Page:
It was a good year overall for judges running for judge. All three associate judges (who would have stayed on the bench even if they’d lost) were successful in their bids. And seven of the eight judges temporarily appointed by the Illinois Supreme Court to fill vacant seats won their first full terms on the court. The one exception was John W. Wilson, lost his 1st subcircuit race to family law and estate attorney Maria Barlow. Notably, while Wilson came recommended by all 13 bar associations, Barlow did not participate in the evaluation process and had negative ratings from all of them.

In another noteworthy subcircuit race, former Judge Jackie Portman-Brown lost in her historic bid to return to the bench. The four-way race for a 5th subcircuit vacancy was swept by Timothy W. Wright III, an attorney with a long history in local public interest law and government service.

In the west-suburban 4th subcircuit, ShawnTe Raines-Welch, an attorney who represents several south-suburban municipalities and the wife of Illinois House Speaker Emanuel “Chris” Welch, beat three opponents for a seat on the court. Political connections to former Illinois House Speaker Michael Madigan did not appear to help James Gleffe in the south-suburban 15th subcircuit, however; he lost by a wide margin to family law attorney Bernadette Barrett.

The northwest-suburban 13th subcircuit had the only vacancy with Democratic and Republican primaries. On the Democratic side, public defender Joe Gump won with a razor thin margin. Attorney Gary Seyring won the GOP primary for the third election in a row. In 2020, Seyring lost in the general election to Susanne Groebner, who died suddenly in February, creating the vacancy.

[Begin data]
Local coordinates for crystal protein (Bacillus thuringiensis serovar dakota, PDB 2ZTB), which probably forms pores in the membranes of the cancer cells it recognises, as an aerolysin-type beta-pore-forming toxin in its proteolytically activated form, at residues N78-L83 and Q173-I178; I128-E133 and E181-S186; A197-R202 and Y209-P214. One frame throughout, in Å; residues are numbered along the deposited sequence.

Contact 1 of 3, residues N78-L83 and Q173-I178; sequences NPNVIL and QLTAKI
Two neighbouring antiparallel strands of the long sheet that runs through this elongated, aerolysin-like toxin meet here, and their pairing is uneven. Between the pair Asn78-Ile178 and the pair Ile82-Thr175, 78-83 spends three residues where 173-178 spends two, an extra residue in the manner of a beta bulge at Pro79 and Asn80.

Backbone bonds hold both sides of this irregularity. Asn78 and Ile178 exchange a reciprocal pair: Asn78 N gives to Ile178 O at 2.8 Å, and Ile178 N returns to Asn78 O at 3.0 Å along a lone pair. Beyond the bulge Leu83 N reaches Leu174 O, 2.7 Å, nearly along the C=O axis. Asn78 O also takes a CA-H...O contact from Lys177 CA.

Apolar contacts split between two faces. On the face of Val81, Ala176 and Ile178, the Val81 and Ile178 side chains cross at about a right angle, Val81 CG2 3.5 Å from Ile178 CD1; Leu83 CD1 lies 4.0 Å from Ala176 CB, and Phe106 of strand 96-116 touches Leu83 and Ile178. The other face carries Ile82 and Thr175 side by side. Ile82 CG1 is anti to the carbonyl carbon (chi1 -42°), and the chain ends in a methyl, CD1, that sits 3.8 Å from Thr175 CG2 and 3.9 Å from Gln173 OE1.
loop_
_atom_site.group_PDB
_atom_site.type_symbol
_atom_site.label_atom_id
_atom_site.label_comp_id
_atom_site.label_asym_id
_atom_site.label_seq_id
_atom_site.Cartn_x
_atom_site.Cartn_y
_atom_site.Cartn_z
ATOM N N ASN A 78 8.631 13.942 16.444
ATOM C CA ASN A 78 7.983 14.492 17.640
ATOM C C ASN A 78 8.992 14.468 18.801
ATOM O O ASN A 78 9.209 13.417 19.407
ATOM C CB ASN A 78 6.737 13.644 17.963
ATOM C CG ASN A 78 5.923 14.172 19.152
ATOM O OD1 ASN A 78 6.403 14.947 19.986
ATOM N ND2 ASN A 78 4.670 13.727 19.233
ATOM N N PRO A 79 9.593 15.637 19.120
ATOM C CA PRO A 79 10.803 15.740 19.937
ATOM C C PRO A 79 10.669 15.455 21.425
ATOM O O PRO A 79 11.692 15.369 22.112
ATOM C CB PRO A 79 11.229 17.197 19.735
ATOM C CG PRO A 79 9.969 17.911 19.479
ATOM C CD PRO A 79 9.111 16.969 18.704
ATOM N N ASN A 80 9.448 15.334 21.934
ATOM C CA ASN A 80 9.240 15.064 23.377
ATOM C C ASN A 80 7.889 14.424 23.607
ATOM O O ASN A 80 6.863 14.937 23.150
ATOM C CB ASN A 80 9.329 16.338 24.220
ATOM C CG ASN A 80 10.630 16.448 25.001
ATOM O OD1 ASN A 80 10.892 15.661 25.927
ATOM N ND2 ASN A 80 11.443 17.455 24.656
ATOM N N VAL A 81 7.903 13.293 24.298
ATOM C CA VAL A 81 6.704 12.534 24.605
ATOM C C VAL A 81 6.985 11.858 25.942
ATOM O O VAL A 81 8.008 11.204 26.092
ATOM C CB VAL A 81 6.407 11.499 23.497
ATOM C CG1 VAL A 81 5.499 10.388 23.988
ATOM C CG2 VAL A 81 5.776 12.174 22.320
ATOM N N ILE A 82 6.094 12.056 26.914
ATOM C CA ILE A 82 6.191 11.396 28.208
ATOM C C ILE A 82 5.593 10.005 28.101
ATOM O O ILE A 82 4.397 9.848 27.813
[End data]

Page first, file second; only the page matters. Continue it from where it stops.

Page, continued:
In all the other contests, the winner of the Democratic primary will run unopposed in November. New judges will be sworn in in December.

Turnout for the June 28 primary was just under 23% in Chicago and less than 20% in the Cook County suburbs. By contrast, in the 2018 midterm primary election, Chicago turnout was at nearly 33% and suburban turnout was around 29%.

2022 Cook County judicial primary winners 

Additional information on every candidate can be found here.

Appellate court (1st district)

Debra B. Walker

Raymond W. Mitchell

 

Circuit court (Countywide)

Lisa Michelle Taylor

Tracie Porter

Diana López

Thomas E. Nowinski

Elizabeth “Beth” Ryan

Rena Marie Van Tine

Michael Weaver

Ruth Isabel Gudino

Araceli R. De La Cruz

Thomas More Donnelly

 

Circuit court (Subcircuits)

Maria M. Barlow (1st)

Nick Kantas (4th)

ShawnTe Raines-Welch (4th)

David L. Kelly (5th)

Timothy W. Wright III (5th)

Charles “Charlie” Beach (6th)

Kerrie Maloney Laytin (6th)

Marcia O’Brien Conway (7th)

Bradley R. Trowbridge (8th)

Stephen Swedlow (8th)

Sanjay Tailor (9th)

Barry Goldberg (9th)

Aileen Bhandari (11th)

Iris Y. Chavira (14th)

Viviana Martinez (14th)

Bernadette Barrett (15th)

 

13th subcircuit – to be decided in November general election

Republican: Gary William Seyring

Democratic: Joe Gump

Correction: A previous version of this story incorrectly stated that Judge Debra Walker would be the first LGBTQ person on the Illinois Appellate Court. Walker does not identify as LGBTQ.